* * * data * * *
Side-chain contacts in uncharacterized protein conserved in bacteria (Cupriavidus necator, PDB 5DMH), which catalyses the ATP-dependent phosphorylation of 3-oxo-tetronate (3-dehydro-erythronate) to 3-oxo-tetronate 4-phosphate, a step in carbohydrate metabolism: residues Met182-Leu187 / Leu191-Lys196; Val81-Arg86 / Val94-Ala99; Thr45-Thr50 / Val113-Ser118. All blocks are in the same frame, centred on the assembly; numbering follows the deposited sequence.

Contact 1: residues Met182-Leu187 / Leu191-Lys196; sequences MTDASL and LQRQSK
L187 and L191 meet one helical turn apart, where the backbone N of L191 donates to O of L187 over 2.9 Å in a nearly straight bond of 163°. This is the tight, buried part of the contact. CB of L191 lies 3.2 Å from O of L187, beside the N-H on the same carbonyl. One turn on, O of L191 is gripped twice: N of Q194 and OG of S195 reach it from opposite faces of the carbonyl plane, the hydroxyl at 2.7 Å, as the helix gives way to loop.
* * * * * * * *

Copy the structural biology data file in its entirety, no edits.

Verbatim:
Side-chain contacts in uncharacterized protein conserved in bacteria (Cupriavidus necator, PDB 5DMH), which catalyses the ATP-dependent phosphorylation of 3-oxo-tetronate (3-dehydro-erythronate) to 3-oxo-tetronate 4-phosphate, a step in carbohydrate metabolism: residues Met182-Leu187 / Leu191-Lys196; Val81-Arg86 / Val94-Ala99; Thr45-Thr50 / Val113-Ser118. All blocks are in the same frame, centred on the assembly; numbering follows the deposited sequence.

Contact 1: residues Met182-Leu187 / Leu191-Lys196; sequences MTDASL and LQRQSK
L187 and L191 meet one helical turn apart, where the backbone N of L191 donates to O of L187 over 2.9 Å in a nearly straight bond of 163°. This is the tight, buried part of the contact. CB of L191 lies 3.2 Å from O of L187, beside the N-H on the same carbonyl. One turn on, O of L191 is gripped twice: N of Q194 and OG of S195 reach it from opposite faces of the carbonyl plane, the hydroxyl at 2.7 Å, as the helix gives way to loop.